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Floridians help get supplies to storm-ravaged Puerto Rico 'the Miami way'

Glenn Garvin, Miami Herald on

Published in Weather News

Kevin Diemar, president of the Miami-based Unity Jets charter company, had one of those moments. In the first days after the hurricane, when almost no commercial flights were able to leave San Juan, Diemar's company was doing a brisk business ferrying well-to-do customers off the island.

"We were bringing people out, but the flights going down there were empty," Diemar said. "And then I suddenly thought, 'Hey, why don't we load the Puerto Rico-bound flights with supplies?'" Since then, each of his Lear Jet 45s headed to Puerto Rico has carried between 1,200 and 1,600 pounds of water, baby food and other supplies, which he hands over to relief organizations operating on the ground.

Diemar's story illustrates that mainland Americans are overflowing with generosity for Puerto Rico: All Diemar has to do to fill his planes with supplies is to announce on Facebook that he's got a flight headed to the island, and the donations start piling up.

"Everybody wants to help," Diemar said. "I could easily get enough donations to fill several flights a day if we were making them."

Puerto Rico's smaller airports are the key to private relief efforts. Less busy, they're easier to book a small plane into, and offer quicker unloading. Getting permission to unload on the airport tarmac can take up to six hours, which greatly complicates the entire process when arrivals and departures can be made only during daylight hours.

The 18 smaller airports are also scattered across the island, which means the supplies don't stack up in San Juan, awaiting scarce transport to Puerto Rico's interior.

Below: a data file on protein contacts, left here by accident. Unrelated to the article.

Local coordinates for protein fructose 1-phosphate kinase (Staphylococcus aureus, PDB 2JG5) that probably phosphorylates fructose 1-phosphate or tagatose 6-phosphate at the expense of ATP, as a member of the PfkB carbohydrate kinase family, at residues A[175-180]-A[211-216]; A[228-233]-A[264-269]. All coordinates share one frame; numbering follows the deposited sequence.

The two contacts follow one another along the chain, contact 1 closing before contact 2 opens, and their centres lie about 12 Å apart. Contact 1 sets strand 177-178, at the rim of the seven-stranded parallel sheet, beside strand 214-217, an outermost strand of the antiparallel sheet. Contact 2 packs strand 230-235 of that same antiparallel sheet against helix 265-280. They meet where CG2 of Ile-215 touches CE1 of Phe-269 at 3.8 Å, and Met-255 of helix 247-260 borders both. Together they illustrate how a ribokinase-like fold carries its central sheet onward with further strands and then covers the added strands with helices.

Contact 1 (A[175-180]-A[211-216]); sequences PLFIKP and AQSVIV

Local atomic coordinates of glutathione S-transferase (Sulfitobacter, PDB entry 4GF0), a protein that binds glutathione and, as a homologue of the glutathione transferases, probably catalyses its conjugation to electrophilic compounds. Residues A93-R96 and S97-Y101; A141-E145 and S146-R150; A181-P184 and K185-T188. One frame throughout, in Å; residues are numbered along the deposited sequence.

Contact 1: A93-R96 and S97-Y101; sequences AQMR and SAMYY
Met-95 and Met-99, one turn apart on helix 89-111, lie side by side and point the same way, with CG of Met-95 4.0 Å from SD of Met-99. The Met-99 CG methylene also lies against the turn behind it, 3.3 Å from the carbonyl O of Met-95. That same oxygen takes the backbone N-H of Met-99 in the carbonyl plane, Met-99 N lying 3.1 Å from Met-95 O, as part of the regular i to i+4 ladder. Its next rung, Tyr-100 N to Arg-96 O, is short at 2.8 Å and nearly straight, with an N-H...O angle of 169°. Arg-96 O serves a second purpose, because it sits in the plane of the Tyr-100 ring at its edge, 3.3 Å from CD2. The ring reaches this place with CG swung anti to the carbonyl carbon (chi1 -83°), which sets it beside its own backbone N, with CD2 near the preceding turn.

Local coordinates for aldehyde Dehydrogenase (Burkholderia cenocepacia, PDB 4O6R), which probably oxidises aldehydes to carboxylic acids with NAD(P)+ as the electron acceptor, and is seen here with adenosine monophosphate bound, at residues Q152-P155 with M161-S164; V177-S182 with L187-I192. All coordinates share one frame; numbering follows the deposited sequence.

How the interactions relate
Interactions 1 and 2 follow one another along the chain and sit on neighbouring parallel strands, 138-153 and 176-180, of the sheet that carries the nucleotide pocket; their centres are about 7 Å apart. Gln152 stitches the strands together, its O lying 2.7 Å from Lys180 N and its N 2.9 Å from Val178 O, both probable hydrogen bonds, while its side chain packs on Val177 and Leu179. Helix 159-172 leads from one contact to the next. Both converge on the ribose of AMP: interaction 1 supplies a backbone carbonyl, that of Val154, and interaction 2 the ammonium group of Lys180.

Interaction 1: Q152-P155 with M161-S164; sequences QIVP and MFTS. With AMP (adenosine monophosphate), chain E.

"One of the biggest problems in all this is the difficulty in moving supplies around Puerto Rico once you get them there," said celebrity chef Ingrid Hoffman, who with an informal network of friends has managed to get about 20 relief flights to the island.

"It's a combination of roads being washed out or blocked, and trucks being destroyed," she said. "Maybe you were a company with 20 trucks before the hurricane. But some of them were destroyed by the storm, and some of your drivers' homes were destroyed and they've moved someplace else, and you don't know where because all the phones are out and communications have been reduced to people walking around with messages for each other."

And, she added quietly, there's another possibility: "Maybe some of them are dead."

Bypassing San Juan and delivering supplies directly to mayors or private groups like the Red Cross out in the countryside also keeps the supplied from getting snagged in governmental regulations and arguments over who gets credit for the help.

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